“I’m the first person to play Waves” – This Little Bird review

Written by on 11th November 2021

The first Waves festival took place in Sunderland across five music venues in the city centre. The event saw a whole host of musical performances from a range of genres, with the idea of showcasing local talent at its heart.

Image Credit – Eve Bell

The events were kickstarted at the Live Lounge and saw This Little Bird, also known as Rebecca Young, open the festival, excitedly telling the crowd gathered around the small stage. Rebecca Young said: “I’m the first person to play Waves.”

For those who have never heard of This Little Bird or listened to any of her music, she says that her sound is mainly inspired by ‘70s female singer-songwriter vibes’ such as Joni Mitchell, Carly Simon and Kate Bush – all of whom are some of her biggest musical influences.

The Sunderland-based singer stood on the stage with minimal lighting, a vintage rug and only her guitar. To some, this might sound bare, but she easily held the room for her entire set as she worked her way through nine of her original songs.

She opened her set with some slower songs titled Tattoo, Anemone, and Siren Song, all of which made her song writing talent obvious from the get-go. The crowd ate up the little meanings and inspirations that she gave us between each song which helped her create a warm environment, marking her as a likeable performer who wasn’t afraid to interact with the room.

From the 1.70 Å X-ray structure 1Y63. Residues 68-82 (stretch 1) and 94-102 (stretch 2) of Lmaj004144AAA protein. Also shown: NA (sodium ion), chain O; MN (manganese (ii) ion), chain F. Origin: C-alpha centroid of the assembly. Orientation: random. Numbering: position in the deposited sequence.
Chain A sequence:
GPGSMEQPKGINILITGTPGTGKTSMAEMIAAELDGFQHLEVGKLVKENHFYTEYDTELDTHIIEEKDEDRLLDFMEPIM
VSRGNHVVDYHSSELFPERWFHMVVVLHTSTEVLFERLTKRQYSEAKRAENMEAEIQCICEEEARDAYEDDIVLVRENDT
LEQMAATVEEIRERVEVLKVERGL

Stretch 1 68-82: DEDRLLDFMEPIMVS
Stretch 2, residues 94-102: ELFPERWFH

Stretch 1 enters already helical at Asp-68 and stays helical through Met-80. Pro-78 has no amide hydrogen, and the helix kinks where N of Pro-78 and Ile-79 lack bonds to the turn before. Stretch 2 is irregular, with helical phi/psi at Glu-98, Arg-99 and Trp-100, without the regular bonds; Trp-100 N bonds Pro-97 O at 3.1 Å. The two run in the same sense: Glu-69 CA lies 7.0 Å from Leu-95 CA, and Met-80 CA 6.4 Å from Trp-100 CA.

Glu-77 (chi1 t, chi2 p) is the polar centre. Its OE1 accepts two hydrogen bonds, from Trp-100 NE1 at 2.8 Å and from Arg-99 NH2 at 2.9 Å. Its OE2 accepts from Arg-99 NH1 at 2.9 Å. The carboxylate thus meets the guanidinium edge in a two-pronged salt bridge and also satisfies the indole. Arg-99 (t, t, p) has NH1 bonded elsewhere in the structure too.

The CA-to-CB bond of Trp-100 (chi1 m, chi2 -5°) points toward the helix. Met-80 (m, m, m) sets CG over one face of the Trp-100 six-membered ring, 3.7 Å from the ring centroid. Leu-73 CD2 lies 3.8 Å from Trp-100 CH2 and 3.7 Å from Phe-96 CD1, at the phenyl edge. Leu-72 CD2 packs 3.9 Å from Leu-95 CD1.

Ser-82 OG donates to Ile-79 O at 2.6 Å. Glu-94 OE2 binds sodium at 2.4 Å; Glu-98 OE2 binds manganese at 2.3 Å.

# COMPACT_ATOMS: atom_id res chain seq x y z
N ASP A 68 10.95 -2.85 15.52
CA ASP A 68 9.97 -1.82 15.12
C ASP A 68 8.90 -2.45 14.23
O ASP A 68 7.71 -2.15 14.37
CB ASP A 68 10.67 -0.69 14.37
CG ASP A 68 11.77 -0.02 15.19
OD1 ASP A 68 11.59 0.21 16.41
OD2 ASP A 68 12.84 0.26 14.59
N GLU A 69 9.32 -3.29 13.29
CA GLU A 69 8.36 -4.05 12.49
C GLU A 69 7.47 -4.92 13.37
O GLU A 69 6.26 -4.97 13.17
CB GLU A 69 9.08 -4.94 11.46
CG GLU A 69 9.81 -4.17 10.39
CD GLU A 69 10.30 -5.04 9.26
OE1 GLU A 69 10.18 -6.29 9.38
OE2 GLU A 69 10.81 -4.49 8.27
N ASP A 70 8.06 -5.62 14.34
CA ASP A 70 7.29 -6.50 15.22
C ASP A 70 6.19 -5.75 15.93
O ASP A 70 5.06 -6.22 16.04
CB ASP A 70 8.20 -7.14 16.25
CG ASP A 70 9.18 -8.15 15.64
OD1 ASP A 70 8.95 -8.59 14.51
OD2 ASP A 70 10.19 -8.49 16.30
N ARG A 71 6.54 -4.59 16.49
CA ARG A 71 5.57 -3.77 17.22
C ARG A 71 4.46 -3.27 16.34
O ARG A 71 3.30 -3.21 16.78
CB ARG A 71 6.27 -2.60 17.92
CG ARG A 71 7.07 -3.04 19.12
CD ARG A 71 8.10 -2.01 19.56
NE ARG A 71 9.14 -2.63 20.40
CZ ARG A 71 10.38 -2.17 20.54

Her talents were best showcased in the songs Romance is not Dead and Sloe Berries which feature more upbeat instrumentals and clever writing. This diversified her set, showing that she can also step away from the soft folky sound she had previously shared with us.

The closing song Burn Bright was a personal favourite, with lyrics like: “we are the lamplight down in the mine, and we’ll burn bright this time.” This song is a love letter to the North East, encouraging listeners to be prideful of their origins whilst criticising the lack of opportunity in the North compared to the South of England.

When asked about the importance of Waves, Rebecca reflected on her past gigs and picked out a previous music event that took place in Sunderland. Rebecca said: “I did two sets, one of them was in Pandora, and then one of them was in Plugged-in later on.” The lack of musical opportunity in Sunderland when she first started makes Waves that much sweeter.

As a mentor for young songwriters through the Young Musicians Project, she’s happy that opportunity in the area for young talent is finally increasing. She said: “It’s amazing, I feel like for so long people just go to Newcastle for gigs, especially at the minute there’s so much up-and-coming young talent in Sunderland, and people need to hear them.”

Rebecca also stressed the importance of supporting the rising female talent in the North East after reflecting on her experience being the only girl at rock band project’s when she was 12. She was one of three women who used to gig in the area when she started around ten years ago.

With the end of the year nearing, we are all desperate to know what everyone’s Spotify Wrapped will look like. Rebecca predicted that hers will feature lots of Avril Lavigne and Phoebe Bridgers – she is a lady with taste.

She told me that she was currently working on some new music and to expect releases in the next six months. In the meantime, you can find her on Soundcloud under This Little Bird, and she also has a playlist of original songs on YouTube under the same name.

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